How much work can employees accomplish in a single day?
While top performers may be able to extract efficiency from almost every minute, the average yield is surprising. According to Inc., during an eight-hour day, workers are productive for less than three hours.
This leaves significant room for improvement.
Interruptions and distractions play a central role. A study from the University of California at Irvine found that it can take more than 23 minutes getting back on track after being interrupted. However, that’s not the whole story. Inefficiencies, poor planning and lack of proper tools also erode productivity.
Small changes to your work routine can have a big impact on efficiency.I work as a Content Strategist at Succeed, a digital agency located in Roanoke. Our team frequently thinks of creative ways to maximize productivity. For nearly a decade, we also maintained a full-time, four-day work week. This makes every hour between Monday and Thursday all the more valuable.
We’d like to share some tips and tools that might help you stay focused no matter where you work.
Small changes like these can have a big impact on efficiency, especially when used in tandem.
Small changes to your work routine can have a big impact on efficiency.Blocking time
Parkinson’s Law offers the familiar adage that “work expands to fill the time available for its completion.”
This reality plays out every day. If an employee has all week to complete a project, chances are it will take all week. This is especially true if the project is being worked on in small chunks at a time.
Rather than wandering from project to project, schedule blocks of time for specific tasks. For example, set aside 1 to 3 p.m. on Tuesday to work on a report. In addition to providing a built-in delay, this prevents a two-hour task from expanding into three or four hours. It also ensures that time is allocated to high priority needs.
By adding time slots to a public calendar, co-workers will be less likely to interrupt or schedule a meeting during that time.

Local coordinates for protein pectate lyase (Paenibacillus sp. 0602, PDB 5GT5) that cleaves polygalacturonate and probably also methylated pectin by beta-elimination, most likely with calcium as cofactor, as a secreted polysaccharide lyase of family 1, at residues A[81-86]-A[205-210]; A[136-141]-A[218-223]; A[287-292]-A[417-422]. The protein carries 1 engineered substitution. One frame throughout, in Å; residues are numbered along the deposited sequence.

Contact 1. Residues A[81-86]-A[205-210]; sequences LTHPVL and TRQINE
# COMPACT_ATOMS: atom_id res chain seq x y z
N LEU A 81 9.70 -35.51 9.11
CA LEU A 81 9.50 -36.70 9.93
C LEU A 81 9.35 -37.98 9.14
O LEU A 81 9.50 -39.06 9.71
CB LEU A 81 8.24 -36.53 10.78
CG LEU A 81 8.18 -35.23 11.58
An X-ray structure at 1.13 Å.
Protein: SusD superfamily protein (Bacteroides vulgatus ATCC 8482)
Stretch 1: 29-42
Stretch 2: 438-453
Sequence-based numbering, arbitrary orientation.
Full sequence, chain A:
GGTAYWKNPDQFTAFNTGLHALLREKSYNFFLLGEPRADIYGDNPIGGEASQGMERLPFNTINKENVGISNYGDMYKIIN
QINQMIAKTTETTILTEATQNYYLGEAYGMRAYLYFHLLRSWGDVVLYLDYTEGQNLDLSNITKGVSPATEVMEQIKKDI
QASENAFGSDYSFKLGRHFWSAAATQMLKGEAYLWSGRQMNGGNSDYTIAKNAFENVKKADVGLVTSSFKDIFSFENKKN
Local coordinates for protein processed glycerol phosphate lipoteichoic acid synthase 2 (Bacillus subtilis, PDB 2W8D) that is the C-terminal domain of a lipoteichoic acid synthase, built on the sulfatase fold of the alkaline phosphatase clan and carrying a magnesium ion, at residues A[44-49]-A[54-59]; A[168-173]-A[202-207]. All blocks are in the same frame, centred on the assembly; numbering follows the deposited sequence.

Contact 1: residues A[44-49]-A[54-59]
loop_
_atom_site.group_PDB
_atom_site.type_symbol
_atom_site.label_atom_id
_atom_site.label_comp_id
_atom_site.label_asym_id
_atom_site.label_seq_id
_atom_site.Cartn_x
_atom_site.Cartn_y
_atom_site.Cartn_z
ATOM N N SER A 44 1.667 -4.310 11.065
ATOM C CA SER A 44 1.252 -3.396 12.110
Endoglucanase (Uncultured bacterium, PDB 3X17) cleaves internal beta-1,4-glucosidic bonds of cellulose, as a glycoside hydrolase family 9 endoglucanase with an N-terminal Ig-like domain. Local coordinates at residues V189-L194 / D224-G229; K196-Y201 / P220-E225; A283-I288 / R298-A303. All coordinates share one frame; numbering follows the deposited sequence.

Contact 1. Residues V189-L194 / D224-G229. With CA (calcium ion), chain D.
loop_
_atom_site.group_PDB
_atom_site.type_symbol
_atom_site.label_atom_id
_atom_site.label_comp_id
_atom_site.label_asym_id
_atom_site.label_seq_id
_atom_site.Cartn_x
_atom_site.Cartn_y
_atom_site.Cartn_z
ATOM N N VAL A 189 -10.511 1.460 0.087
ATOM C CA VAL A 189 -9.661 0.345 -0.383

“Do you have a second? »
Distractions like this, whether online or in person, happen all the time. Employees are frequently interrupted during the day. Although it may seem trivial, it takes time to refocus on the task at hand. This careful arm wrestling prevents deep work to occur.
To significantly reduce distractions, pause notifications from email, phone, and any chat tools. Then, at checkpoints throughout the day, divert attention from the to-do list to responding to messages. This balance ensures that the real work can be done without neglecting other team members.
Small changes to your work routine can have a big impact on efficiency.Stop multitasking
Although it seems counterintuitive, multitasking actually makes individuals less efficient. According to one study, only 2.5 % of people are super-taskers able to successfully juggle multiple responsibilities at once.
In addition to physical risks, constantly switching from one task to another can lead to unnecessary stress and burnout. Instead, it’s more productive to focus on one responsibility at a time.
Multitasking also extends to what’s going on in the background. Whether that means having the TV on while keeping social media tabs open, limiting focus is better than dividing it.
Tools for productivity
These tools are easy to adopt and offer a range of benefits. All three are also free to try.
Otter is a real-time transcription tool that turns any chat into text and audio. Instead of dividing attention between listening and taking notes, this tool keeps everyone engaged.
Otter is a real-time transcription tool that turns any chat into text and audio.Trello
Trello is a project management tool that makes it easier for teams to collaborate. Instead of relying on in-progress emails or messages, the visual dashboard allows anyone to assess progress at a glance and assign individual tasks as needed.
Soft is a communication tool that simplifies collaboration. Instead of relying on email, which can be hard to find weeks or even days later, conversations on Slack are easy to maintain. By creating channels for specific projects, the right group of people always have access to the latest information.
Productivity is not an all-or-nothing issue. Some days will be better than others, but it’s important to remember that even small improvements compound over time.
And the more efficient you are at work, the more flexibility you can gain in your schedule.
This story is part of a blog series with Reusser.